Thursday, July 10, 2014

Grimm: The Fisherman and His Wife (cont.)

This story is part of the Brothers Grimm (Crane) unit. Story source: Household Stories by the Brothers Grimm, translated by Lucy Crane and illustrated by Walter Crane (1886).

(illustration by Otto Ubbelohde)


The Fisherman and His Wife (cont.)

So when he came to the seaside, the water was purple and dark blue and grey and thick, and not green and yellow as before. And he stood and said,

O man, O man! — if man you be,
Or flounder, flounder, in the sea —
Such a tiresome wife I've got,
For she wants what I do not."

"Now then, what does she want?" said the flounder.

"Oh," said the man, half-frightened, "she wants to live in a large stone castle."

"Go home with you; she is already standing before the door," said the flounder.

Then the man went home, as he supposed, but when he got there, there stood in the place of the cottage a great castle of stone, and his wife was standing on the steps, about to go in; so she took him by the hand and said, "Let us enter."

With that he went in with her, and in the castle was a great hall with a marble pavement, and there were a great many servants who led them through large doors, and the passages were decked with tapestry, and the rooms with golden chairs and tables and crystal chandeliers hanging from the ceiling, and all the rooms had carpets. And the tables were covered with eatables and the best wine for any one who wanted them. And at the back of the house was a great stable-yard for horses and cattle, and carriages of the finest; besides, there was a splendid large garden with the most beautiful flowers and fine fruit trees, and a pleasance full half a mile long, with deer and oxen and sheep, and everything that heart could wish for.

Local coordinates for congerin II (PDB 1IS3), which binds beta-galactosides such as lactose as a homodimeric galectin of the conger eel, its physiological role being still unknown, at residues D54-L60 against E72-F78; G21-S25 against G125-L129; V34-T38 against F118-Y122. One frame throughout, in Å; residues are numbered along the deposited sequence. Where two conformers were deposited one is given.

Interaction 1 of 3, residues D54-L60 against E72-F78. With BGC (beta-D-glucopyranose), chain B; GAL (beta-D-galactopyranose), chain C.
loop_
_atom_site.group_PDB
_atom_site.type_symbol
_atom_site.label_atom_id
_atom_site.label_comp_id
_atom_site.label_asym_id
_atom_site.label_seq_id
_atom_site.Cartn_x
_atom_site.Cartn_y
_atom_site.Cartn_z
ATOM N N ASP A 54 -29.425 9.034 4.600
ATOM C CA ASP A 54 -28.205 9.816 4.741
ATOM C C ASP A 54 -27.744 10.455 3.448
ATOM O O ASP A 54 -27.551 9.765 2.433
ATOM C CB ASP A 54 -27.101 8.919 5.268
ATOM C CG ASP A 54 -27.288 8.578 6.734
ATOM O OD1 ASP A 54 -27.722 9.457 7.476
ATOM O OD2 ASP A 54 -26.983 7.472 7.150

"There!" said the wife, "is not this beautiful?"

"Oh yes," said the man, "if it will only last, we can live in this fine castle and be very well contented."

"We will see about that," said the wife; "in the meanwhile, we will sleep upon it." With that they went to bed.

The next morning the wife was awake first, just at the break of day, and she looked out and saw from her bed the beautiful country lying all round. The man took no notice of it, so she poked him in the side with her elbow, and said, "Husband, get up and just look out of the window. Look, just think if we could be king over all this country. Just go to your fish and tell him we should like to be king."

"Now, wife," said the man, "what should we be kings for? I don't want to be king."

"Well," said the wife, "if you don't want to be king, I will be king."

"Now, wife," said the man, "what do you want to be king for? I could not ask him such a thing."

"Why not?" said the wife, "you must go directly all the same; I must be king."

So the man went, very much put out that his wife should want to be king.

"It is not the right thing to do — not at all the right thing," thought the man. He did not at all want to go, and yet he went all the same.

And when he came to the sea the water was quite dark grey, and rushed far inland, and had an ill smell. And he stood and said,

"O man, O man! — if man you be,
Or flounder, flounder, in the sea —
Such a tiresome wife I've got,
For she wants what I do not."

"Now then, what does she want?" said the fish.

"Oh dear!" said the man, "she wants to be king."

"Go home with you, she is so already," said the fish.

So the man went back, and as he came to the palace, he saw it was very much larger and had great towers and splendid gateways; the herald stood before the door, and a number of soldiers with kettle-drums and trumpets.

And when he came inside everything was of marble and gold, and there were many curtains with great golden tassels. Then he went through the doors of the saloon to where the great throne-room was, and there was his wife sitting upon a throne of gold and diamonds, and she had a great golden crown on, and the sceptre in her hand was of pure gold and jewels, and on each side stood six pages in a row, each one a head shorter than the other.

So the man went up to her and said, "Well, wife, so now you are king!"

"Yes," said the wife, "now I am king."


(700 words)




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